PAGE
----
This very simple book is written like a free verse poem in both English and Spanish, closely tying biodiversity to human diversity in a clever way. The connection of humans and trees is beautifully shown as well, in a way that ties each person to a tree like them. It’s a book that is radiant in its delight in our connection to nature and the way that nature’s diversity reflects on our own.
Gonzalez both wrote and illustrated this picture book. Her illustrations are colorful with deep colors that leap on the page. The characters on the page are bold and different, each with their own feel of exuberance or quiet contemplation or strength. Along with each different child, there is a tree connected to them that equally reflects their personality. It’s a very clever way to clearly tie humans to nature.
This book could serve as inspiration for children to draw their own personal trees that express themselves or it can be a lullaby to dreams of blue skies and green leaves. Appropriate for ages 3-5.
Reviewed from digital galley received from Edelweiss and Children’s Book Press.
Little Humans by Brandon Stanton
The photographer behind Humans of New York brings his talent to a children’s book. Using photographs taken on the streets of New York, this book speaks to the power of children. Children may fall down, but they get back up, because they are tough. But they still need love and friends. Children are helpful, playful and talented. They learn and grow. They also know how to ask for help when they need it. And they do so very much so well that they just might insist they are are not little after all, they are big!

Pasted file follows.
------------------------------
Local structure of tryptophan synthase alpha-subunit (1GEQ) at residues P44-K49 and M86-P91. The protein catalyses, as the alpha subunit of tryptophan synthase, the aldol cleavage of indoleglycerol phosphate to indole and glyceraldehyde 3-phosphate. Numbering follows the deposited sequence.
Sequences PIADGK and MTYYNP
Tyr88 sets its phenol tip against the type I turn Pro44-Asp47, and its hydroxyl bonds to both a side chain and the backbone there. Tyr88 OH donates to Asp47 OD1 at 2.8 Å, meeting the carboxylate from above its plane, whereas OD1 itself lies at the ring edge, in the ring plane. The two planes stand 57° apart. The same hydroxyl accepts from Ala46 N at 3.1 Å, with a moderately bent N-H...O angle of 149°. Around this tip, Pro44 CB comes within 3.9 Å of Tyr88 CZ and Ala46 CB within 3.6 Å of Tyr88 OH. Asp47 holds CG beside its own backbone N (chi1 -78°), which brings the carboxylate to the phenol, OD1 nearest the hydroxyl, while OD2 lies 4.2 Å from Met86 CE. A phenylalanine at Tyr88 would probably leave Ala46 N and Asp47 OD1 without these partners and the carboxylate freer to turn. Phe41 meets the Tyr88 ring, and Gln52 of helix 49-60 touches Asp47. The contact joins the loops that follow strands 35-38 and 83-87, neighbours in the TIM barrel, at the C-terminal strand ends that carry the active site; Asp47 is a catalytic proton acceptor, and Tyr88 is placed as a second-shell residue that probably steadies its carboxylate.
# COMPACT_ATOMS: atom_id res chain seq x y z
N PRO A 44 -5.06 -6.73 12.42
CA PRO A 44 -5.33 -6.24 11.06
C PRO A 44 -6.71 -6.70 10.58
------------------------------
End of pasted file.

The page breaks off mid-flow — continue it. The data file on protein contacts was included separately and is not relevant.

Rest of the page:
On each and every page, Stanton celebrates urban culture and diversity. There are children of every color here, each with their own unique sense of style and and distinct personality that pops on the page. His photographs speak volumes beyond the text that does little more than support the gorgeous, hip photographs.
A dynamic and diverse book that can be enjoyed by the smallest of children. Appropriate for ages 2-4.
Reviewed from library copy.
Chik Chak Shabbat by Mara Rockliff, illustrated by Kyrsten Brooker